Media Artifact: What a Picture is Really Worth

In November, 1945, amid the traditional upstate NY snow, my grandparents were married. During a 17- day delay en route, my grandfather, a member of the Airforce, decided that there was no time like then to tie the knot. The wedding was small and actually took place at my grandmother’s house, with a minister and a few friends and family members. At the reception, a sweet surprise awaited my grandparents-a wedding cake. Given the sugar shortage during the war, they hadn’t expected one, but their friends and relatives scrounged up enough to make a large cake. My grandfather cashed his most recent check the same day of the marriage so that the two of them could go on a honeymoon, which lasted two days and was cut short because of the snow. These memories are all that my grandfather, currently living on his own with a few pets for company, has from that day; these memories, and two 8×10 photographs which he gave to me before my wedding 3 months ago.


While these media artifacts may not hold much significance for anyone outside of my family, they are extremely significant to me. My grandmother passed away seven years ago, which only emphasizes the importance these photographs have to my grandfather. It is the importance they have for him that makes them so important to me, that and what they tell me about the people my grandparents were back then. I remember the first time I saw one of the pictures, blown up to poster size and displayed at their 50th wedding anniversary party. This was the first time I had even seen it. I was fascinated by the people my grandparents were, by my grandfather in his Air Force uniform, by my grandmother with her auburn colored hair (it had always been ash-blonde to me). I couldn’t get over the way the color in the photograph was so different from the way it is today, from the way it looked as though someone had taken a fine paintbrush and drawn in my grandmother’s long eyelashes or colored by grandfather’s eyes a sky-blue, after the picture was taken. To me, the picture acted as a time capsule, as a glimpse at what life was like when they were married.  The picture not only showed me how much they had changed, but how much technology has changed.

Today, people are so used to the instant gratification the digital camera provides; they have become accustomed to the ability to see a picture before it’s even printed out onto paper. They are able to easily retake pictures if they aren’t satisfied and can effortlessly adjust positioning and facial expressions to get the result they’re looking for. In 1946, people did not have that luxury. The two pictures of my grandparents make me think about how they only had one pose and two pictures came out of that-one which is a close up, and one which is slightly farther away. In that era, time and resources were invaluable; a photographer could not spend all day snapping away at them like the paparazzi (my grandparents couldn’t have afforded it anyhow). There was no instant gratification for my grandparents; they had no idea what the pictures would look like until they picked them up. The importance of time and resources, as well as the limited financial means my grandparents had, can be seen in these pictures. Unlike weddings today where thousands of pictures are taken and videos are made, then, there were other things of greater importance. While some may argue that the sparseness of physical memories my grandparents have reflects an insignificance of the event, I believe it’s quite the opposite. For them, their wedding wasn’t about flashbulbs, bands, and a dress; it was about the two of them. They didn’t need an album filled with hundreds of pictures, they only needed each other to be reminded of how important that day in November was. With only two pictures to visually remember this day, I was in awe when my grandfather told me I could have them.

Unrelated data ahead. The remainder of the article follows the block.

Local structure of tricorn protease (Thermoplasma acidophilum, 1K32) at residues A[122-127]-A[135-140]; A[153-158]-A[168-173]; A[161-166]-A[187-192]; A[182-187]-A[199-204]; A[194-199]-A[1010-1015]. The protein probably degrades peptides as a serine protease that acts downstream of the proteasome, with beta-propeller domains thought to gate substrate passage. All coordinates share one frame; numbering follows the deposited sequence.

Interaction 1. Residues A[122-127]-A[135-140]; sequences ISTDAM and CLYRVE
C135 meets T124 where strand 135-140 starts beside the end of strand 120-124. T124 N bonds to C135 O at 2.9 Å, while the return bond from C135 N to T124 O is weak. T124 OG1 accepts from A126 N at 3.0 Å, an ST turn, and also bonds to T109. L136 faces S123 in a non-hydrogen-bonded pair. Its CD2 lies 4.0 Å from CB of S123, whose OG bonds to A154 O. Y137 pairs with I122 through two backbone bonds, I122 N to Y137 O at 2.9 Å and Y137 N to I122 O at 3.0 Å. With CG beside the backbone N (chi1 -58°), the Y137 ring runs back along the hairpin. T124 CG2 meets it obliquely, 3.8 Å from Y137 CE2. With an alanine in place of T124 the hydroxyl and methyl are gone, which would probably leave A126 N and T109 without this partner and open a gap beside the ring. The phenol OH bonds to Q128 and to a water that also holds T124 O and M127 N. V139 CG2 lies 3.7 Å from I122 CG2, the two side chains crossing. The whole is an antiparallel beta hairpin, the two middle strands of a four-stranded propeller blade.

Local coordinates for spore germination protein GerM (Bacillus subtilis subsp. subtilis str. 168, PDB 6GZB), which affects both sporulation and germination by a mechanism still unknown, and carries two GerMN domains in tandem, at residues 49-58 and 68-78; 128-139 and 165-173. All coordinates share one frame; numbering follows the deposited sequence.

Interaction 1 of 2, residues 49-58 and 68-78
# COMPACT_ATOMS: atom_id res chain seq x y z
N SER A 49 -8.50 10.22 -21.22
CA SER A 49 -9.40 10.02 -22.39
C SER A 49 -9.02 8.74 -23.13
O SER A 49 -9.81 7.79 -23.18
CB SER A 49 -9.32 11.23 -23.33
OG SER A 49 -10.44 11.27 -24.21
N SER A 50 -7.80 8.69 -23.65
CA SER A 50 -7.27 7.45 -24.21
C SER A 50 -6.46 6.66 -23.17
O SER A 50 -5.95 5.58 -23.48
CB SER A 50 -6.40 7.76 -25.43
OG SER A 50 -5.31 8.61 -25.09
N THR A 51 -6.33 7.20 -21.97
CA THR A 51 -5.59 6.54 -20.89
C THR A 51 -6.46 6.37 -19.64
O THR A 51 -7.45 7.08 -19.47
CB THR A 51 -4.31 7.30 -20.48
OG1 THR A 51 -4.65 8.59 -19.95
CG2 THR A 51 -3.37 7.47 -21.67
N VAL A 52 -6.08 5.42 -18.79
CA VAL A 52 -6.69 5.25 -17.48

My grandfather has three sons and twelve grandchildren; he could have easily given the pictures to any of them, but he didn’t. Since my grandfather is slightly wary of technology, my mom offered to make copies of the pictures for him to provide me with, ensuring that the photographs would be very carefully handled; my grandfather didn’t take her up on her offer. He could have given me one picture and not both or kept the frame they were in which my grandmother gave to him, but he didn’t. It’s not only what my grandfather did that makes these media artifacts so important to me personally, but what he chose to not do.  It was his decision to give the pictures to me, to not give me copies, but the originals, to not take them out of the frame, but keep them exactly as they have been since 1946, that gives them so much significance.

For me, these pictures are not only a physical representation of the stories my grandfather has told me, they tell a story all their own. In looking at them I am able to see a piece of my own personal history. I am able to have a better understanding of where I come from, of what my grandparents looked like when they were younger than I am now. I am able to see the fashions of that time, the types of jewelry, hairstyles, and make-up that were popular for women, and the style of an Air Force uniform from WWII. I am able to see the ID bracelet my grandfather wore, the watch that delicately rested on my grandmother’s wrist, and the necklace which sat against her neck. These media artifacts are not just representative of how far we have come in the world of print media, they are representative of how far my family has come since then. They tell a story that will continue for as long as these photographs exist.


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